High prevalence of tuberculosis in newly enrolled HIV patients in Zambia: need for enhanced screening approach


Henostroza G, Harris JB, Chitambi R, Siyambango M, Turnbull ER, Maggard KRKrüüner A, Kapata N, Reid SE.


Int J Tuberc Lung Dis. 2016 Aug;20(8):1033-9. doi: 10.5588/ijtld.15.0651.


Tuberculosis (TB) remains a leading cause of morbidity and mortality in sub-Saharan Africa. In Zambia, smear microscopy and chest radiography (CXR) are the primary TB diagnostic tools, and most cases are not bacteriologically confirmed.


We implemented enhanced screening to determine the TB burden among new human immunodeficiency virus (HIV) clinic enrollees.


Consecutive adult HIV clinic enrollees were screened, regardless of symptoms. All underwent microscopy (Ziehl-Neelsen/fluorescence microscopy) on three sputum specimens, physical examination, and digital CXR. Sputum, blood and urine specimens were cultured. Xpert(®) MTB/RIF testing was performed retrospectively.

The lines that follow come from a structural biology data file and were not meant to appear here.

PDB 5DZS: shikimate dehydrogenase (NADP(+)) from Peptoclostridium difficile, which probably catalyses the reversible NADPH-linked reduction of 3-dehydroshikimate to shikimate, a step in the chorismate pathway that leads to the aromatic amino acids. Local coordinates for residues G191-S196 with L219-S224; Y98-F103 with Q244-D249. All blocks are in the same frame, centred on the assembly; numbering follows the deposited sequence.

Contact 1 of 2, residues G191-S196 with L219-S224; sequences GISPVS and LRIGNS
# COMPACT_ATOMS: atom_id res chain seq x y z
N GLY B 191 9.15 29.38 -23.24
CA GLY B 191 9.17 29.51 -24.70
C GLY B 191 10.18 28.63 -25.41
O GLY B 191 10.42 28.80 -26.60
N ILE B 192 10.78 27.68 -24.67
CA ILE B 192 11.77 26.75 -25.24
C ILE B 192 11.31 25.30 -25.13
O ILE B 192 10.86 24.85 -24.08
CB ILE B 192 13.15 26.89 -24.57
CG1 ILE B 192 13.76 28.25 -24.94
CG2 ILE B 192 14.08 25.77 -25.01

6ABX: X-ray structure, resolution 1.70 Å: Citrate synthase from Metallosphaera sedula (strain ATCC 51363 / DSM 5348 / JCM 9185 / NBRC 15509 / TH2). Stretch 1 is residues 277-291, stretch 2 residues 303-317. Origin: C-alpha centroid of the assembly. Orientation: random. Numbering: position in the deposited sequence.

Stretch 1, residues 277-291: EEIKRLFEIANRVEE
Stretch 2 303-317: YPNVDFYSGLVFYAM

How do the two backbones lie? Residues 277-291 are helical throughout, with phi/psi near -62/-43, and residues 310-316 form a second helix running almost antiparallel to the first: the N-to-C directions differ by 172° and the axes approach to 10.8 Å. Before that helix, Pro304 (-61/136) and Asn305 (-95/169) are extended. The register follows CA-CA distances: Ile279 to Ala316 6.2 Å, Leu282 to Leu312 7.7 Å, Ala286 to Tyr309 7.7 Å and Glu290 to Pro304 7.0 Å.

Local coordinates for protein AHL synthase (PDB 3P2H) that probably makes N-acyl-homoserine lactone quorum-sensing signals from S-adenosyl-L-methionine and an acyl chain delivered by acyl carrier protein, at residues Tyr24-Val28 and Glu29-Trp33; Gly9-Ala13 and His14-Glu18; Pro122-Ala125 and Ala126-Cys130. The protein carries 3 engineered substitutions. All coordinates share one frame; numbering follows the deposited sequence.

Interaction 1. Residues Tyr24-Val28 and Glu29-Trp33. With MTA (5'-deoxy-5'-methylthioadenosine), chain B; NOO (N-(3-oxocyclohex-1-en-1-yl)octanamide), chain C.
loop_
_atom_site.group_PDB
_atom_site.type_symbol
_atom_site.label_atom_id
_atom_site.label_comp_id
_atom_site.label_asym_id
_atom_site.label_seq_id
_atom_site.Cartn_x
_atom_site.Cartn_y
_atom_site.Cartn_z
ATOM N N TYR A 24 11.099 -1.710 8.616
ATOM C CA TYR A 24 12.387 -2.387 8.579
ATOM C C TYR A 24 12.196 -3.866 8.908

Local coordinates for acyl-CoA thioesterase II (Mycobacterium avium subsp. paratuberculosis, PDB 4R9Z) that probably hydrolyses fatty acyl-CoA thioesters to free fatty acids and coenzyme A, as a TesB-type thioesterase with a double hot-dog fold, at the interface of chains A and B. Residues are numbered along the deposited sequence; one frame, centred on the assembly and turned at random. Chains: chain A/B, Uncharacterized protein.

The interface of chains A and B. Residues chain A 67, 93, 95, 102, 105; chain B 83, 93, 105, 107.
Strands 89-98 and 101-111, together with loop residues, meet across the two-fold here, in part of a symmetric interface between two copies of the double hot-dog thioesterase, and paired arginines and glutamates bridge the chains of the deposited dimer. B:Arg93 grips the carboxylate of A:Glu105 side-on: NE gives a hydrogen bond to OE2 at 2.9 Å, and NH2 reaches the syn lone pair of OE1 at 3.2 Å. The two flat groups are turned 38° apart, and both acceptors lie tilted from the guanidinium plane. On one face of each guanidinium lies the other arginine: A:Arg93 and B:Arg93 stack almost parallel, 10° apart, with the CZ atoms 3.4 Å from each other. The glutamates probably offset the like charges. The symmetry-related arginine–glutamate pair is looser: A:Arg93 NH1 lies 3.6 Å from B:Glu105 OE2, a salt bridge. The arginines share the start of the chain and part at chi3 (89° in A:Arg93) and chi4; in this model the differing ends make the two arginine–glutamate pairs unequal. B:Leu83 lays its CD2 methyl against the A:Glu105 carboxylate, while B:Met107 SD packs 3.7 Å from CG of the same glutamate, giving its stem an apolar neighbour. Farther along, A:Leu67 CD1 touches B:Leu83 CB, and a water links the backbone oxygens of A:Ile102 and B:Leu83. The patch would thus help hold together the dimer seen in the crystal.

From July 2011 to April 2012, 399 patients were enrolled. The median age was 34.4 years; body mass index was 20.8 kg/m(2), CD4 count was 202 cells/μl and 86% were symptomatic. Culture-confirmed TB was diagnosed in 72/399 (18%) patients; an additional 31/399 (8%) were culture-negative but diagnosed clinically. Symptom screening for any cough, fever, weight loss or night sweats had high sensitivity (95%) but low specificity (14%) for detecting culture-confirmed cases. Among culture-confirmed cases, 35/72 (49%) were missed clinically and detected only by culture. Xpert was 64% sensitive and 98% specific.


High TB prevalence was found in Zambians newly enrolled into HIV care. Screening with sensitive diagnostics should be considered with culture when feasible in this population.

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